If you’re interested in the work we’ve done around these parts to reduce harassment and sexism in movement atheism and skepticism, here’s a chance for you to play a part. The Ada Initiative, which works on these issues in open technology and culture, is doing their annual fundraiser. The skeptic community doesn’t usually fall under their umbrella, but a few of us have been supporting them and receiving help from them for a while now. In return, they’ve made us a deal.
If our communities manage to raise $5,000 by midnight
this Friday next Wednesday, October 8, the Ada Initiative will bring their Ally Skills Workshop to Skepticon for free. This isn’t usually something we manage to find money for, but I think we can do this, particularly since PZ has already managed to raise over $1,800 toward the goal.
Sound good? Great! Donate now!
If you need a little convincing, or just want to know why I support the Ada Initiative, keep reading. [Read more…]
Peter Boghossian didn’t stop making an ass of himself with the tweets I noted earlier this week. He’s still at it, and he’s gotten worse. After someone pointed him to my post, he tweeted at me.
— Peter Boghossian (@peterboghossian) September 24, 2014
He didn’t actually block me, so I responded to him. [Read more…]
Yesterday, Greta received some ugliness as a response to her criticizing Sam Harris as factually wrong on women in atheism. She tweeted about it and noted that this was a reaction to criticizing an atheist leader. Harris, who was copied on the tweet, spent some time being defensive about the situation, but finally tweeted that he didn’t want people harassing others on his behalf.
This morning I was seeing some people talking about a “wonderful” response to the situation by Peter Boghossian, one of freethought’s faces of philosophy, who specializes in “bringing the tools of professional philosophers to people in a wide variety of contexts.” So I thought I’d take a look. Always up for a bit of professionally thought-through criticism. [Read more…]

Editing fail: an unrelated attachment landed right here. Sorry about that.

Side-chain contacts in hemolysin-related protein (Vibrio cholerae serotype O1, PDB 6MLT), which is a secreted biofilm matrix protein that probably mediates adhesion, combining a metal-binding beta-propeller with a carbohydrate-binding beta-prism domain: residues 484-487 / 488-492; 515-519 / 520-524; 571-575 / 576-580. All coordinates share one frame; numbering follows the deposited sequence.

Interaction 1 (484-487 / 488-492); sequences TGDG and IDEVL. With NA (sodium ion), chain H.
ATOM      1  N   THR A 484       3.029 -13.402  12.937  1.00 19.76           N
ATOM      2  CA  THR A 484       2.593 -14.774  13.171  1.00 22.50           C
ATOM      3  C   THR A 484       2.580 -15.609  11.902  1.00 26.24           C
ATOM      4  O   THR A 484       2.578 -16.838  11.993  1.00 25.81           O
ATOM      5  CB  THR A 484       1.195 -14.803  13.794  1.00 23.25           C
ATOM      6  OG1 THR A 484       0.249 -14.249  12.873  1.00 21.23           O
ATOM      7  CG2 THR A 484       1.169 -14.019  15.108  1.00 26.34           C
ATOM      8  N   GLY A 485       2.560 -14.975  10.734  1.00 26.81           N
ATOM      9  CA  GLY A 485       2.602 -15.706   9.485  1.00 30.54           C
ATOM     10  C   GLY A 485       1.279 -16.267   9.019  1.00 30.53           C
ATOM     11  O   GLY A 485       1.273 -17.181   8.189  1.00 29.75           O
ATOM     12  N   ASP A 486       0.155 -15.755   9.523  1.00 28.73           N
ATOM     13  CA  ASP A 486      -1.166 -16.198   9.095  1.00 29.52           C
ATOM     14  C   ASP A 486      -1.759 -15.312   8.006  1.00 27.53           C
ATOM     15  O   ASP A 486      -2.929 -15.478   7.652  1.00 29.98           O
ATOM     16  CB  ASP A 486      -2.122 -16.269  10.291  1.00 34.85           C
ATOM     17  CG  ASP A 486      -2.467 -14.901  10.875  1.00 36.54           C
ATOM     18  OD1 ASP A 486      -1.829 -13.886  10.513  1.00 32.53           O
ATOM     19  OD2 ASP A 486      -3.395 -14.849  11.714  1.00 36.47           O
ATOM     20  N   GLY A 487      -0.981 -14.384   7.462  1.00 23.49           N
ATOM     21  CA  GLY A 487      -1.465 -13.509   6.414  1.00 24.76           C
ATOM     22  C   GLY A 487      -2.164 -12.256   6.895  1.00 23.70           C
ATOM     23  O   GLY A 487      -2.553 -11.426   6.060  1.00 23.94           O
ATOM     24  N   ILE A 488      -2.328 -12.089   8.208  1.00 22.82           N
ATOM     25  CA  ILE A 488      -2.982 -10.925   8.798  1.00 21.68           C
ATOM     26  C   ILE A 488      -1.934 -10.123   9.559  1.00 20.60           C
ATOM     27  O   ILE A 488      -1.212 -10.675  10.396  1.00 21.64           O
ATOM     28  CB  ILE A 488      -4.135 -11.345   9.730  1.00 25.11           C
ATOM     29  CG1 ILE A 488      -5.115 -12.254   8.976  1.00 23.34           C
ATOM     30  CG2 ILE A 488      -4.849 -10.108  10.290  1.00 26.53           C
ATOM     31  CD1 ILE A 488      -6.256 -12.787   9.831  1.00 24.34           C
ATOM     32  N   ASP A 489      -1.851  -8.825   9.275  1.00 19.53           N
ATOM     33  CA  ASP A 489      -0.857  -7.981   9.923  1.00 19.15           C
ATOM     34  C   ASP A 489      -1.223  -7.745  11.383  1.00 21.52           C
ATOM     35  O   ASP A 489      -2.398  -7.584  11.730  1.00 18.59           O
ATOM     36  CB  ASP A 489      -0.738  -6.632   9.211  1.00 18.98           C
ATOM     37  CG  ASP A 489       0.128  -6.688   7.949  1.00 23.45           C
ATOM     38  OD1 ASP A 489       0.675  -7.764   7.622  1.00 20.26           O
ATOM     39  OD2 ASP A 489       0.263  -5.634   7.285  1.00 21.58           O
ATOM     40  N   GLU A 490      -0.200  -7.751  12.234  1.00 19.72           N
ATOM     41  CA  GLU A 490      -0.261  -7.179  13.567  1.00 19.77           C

I suppose this could be viewed as a response to Michael Nugent’s recent finger-wagging at PZ, and in a way I suppose it is. Really, though, his post is just a nucleation point for a number of thoughts that have been swimming around.
The important thing to remember is that, if you want to control how a problem is addressed, you have to address the problem effectively. If your actions are ineffective, your methods are undermined. If you try to control the way people address problems from a position of inaction, you have exactly zero moral authority. You have even less moral authority than that if you were in a position of power and/or influence when you declined to fix the problem.
This blowup has been entirely predictable from the start. [Read more…]
Is it #NotAllAtheists to ask that people talking about the Shermer allegations and Dawkins’ recent tweets urging rape victims to shut up and accept responsibility for being raped if they were drunk–to ask that these people also talk about the fact that the people who have busted their asses and taken abuse for years to keep this problem from being swept under the rug are also thoroughly tied in to movement atheism and skepticism? I’m not sure.
I’m still going to ask that people do this. Why? Nothing to do with trying to make atheists look better, though there are good reasons to to be wary of painting atheists as a monolith, particularly in the U.S.